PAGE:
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garden q&A: warm spring stifles radicchio

| Saturday, Sept. 8, 2012, 5:05 p.m.

Q: I have grown the same variety of radicchio for many years with no problems. For the first time last year and again this year, it would not form heads. Would you have any idea what went wrong?

A: Radicchio, sometimes called Italian chicory, is a “green” that has deep red leaves with white leaf veins. Much like Iceberg lettuce or cabbage, radicchio forms a tight cluster of leaves called a head. It is most often used fresh in salads where it has a slightly bitter flavor, but cooked radicchio is a personal favorite. The cooking process softens and sweetens the flavor.

Radicchio, like many other greens, prefers cool weather and often will not form a tight head if hot weather arrives too soon. Seeds can be sown directly into the garden in spring about four to six weeks before our last expected frost (I usually sow mine around early April).

Spring-planted crops are harvested sometime in early July. It's possible to grow a fall crop by sowing more seeds about eight to 10 weeks before the first expected autumn frost. Fall-planted radicchio may be less likely to go to flower as the plants are still very small when the temperatures are hot. The heads may be smaller than those from spring-planted radicchio but, with a blanket of floating row cover, they'll make a delicious addition to Thanksgiving, and even Christmas, dinner.

Late planting or warmer-than-usual spring weather are probably to blame for your radicchio not “heading up,” but you should be sure to avoid excessive nitrogen fertilization which also prevent the formation of tight heads.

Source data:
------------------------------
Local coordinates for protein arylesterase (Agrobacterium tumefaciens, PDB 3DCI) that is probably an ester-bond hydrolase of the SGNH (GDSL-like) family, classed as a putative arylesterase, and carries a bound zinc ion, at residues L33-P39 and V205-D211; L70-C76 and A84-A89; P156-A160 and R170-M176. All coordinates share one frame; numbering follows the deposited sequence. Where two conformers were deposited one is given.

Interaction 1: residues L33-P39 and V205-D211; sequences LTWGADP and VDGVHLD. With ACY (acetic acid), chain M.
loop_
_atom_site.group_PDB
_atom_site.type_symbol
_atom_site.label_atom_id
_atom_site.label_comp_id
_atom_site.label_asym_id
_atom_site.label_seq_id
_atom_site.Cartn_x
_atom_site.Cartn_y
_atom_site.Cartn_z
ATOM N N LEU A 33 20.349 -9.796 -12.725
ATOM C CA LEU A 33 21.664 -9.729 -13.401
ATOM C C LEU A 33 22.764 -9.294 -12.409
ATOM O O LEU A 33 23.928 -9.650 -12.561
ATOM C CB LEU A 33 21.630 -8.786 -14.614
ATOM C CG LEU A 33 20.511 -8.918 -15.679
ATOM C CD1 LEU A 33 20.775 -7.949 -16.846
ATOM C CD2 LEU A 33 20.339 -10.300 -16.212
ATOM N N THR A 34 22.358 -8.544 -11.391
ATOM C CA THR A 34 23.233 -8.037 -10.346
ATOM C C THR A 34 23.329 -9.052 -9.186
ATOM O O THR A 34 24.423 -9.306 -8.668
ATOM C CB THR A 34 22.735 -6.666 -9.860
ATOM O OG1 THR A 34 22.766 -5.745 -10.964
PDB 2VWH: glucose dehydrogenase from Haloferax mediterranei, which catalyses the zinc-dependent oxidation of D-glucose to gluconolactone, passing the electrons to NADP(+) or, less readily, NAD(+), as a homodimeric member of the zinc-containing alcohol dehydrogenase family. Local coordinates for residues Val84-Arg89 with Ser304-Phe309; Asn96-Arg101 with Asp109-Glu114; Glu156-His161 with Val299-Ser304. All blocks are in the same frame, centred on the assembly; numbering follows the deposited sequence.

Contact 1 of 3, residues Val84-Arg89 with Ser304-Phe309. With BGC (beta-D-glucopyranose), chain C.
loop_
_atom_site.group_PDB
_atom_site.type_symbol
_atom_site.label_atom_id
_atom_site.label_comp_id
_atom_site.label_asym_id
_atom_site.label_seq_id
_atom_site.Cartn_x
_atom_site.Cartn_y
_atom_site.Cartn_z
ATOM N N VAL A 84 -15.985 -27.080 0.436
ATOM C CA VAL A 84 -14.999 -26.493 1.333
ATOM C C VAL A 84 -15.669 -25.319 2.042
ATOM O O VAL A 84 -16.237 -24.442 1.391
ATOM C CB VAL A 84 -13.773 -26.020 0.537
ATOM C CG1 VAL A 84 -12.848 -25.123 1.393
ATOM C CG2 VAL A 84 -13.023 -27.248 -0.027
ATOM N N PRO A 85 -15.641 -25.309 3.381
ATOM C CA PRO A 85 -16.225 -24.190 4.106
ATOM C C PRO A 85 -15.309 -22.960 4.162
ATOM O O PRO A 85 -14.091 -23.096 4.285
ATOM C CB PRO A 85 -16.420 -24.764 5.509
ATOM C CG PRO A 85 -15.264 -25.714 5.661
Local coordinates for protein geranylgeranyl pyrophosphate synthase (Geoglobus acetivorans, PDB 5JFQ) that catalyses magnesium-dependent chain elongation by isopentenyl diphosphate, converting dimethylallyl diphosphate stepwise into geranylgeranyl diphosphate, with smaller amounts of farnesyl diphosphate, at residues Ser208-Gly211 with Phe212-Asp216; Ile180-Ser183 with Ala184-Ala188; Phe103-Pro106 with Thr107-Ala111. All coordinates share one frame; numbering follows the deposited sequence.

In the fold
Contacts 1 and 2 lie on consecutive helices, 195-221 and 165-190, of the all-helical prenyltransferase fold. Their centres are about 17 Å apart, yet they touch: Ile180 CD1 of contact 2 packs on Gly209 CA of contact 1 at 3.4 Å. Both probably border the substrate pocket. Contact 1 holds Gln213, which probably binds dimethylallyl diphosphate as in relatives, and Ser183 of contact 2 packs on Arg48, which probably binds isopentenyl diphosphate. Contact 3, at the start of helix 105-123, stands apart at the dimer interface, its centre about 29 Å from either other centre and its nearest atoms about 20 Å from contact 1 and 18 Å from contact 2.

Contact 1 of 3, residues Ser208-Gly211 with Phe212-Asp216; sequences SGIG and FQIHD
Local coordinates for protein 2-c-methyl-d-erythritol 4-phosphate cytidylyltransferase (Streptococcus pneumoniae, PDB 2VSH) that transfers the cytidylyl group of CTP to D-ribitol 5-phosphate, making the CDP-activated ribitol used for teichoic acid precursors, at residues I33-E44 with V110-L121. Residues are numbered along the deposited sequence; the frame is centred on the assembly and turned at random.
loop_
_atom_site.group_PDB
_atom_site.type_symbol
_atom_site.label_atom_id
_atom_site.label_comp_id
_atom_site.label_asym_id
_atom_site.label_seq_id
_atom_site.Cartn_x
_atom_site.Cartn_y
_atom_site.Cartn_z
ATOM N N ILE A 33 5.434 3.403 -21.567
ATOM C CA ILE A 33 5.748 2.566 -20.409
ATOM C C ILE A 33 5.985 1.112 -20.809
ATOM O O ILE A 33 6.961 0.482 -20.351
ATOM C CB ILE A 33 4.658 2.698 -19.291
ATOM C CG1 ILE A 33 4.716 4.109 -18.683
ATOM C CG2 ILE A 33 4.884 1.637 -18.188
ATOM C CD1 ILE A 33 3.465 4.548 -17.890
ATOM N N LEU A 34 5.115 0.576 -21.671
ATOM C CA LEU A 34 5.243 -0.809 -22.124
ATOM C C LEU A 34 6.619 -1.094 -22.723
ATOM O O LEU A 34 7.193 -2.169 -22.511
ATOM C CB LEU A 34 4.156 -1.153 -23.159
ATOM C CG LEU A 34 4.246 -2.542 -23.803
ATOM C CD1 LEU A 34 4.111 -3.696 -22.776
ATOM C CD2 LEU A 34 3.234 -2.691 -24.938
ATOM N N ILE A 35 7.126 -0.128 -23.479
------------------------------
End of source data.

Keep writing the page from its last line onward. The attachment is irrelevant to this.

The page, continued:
Another item to note: Many heirloom varieties of radicchio can take up to 100 days to reach maturity while some of the newer hybrids mature a few weeks faster. The past few years have brought periods of very warm spring weather, so having a radicchio variety that matures a little bit faster could mean the difference between a tightly formed head and a plant that goes to flower before you can harvest a single leaf.

“Early Trevsio,” an Italian heirloom; “Guilio,” a bolt resistant, fast maturing cultivar; and “Firebird,” an early maturing hybrid, are good varieties for Pennsylvania gardeners.

Horticulturist Jessica Walliser co-hosts “The Organic Gardeners” at 7 a.m. Sundays on KDKA Radio. She is the author of several gardening books, including “Grow Organic” and “Good Bug, Bad Bug.” Her website is

Send your gardening or landscaping questions to or The Good Earth, 503 Martindale St., 3rd Floor, D.L. Clark Building, Pittsburgh, PA 15212.

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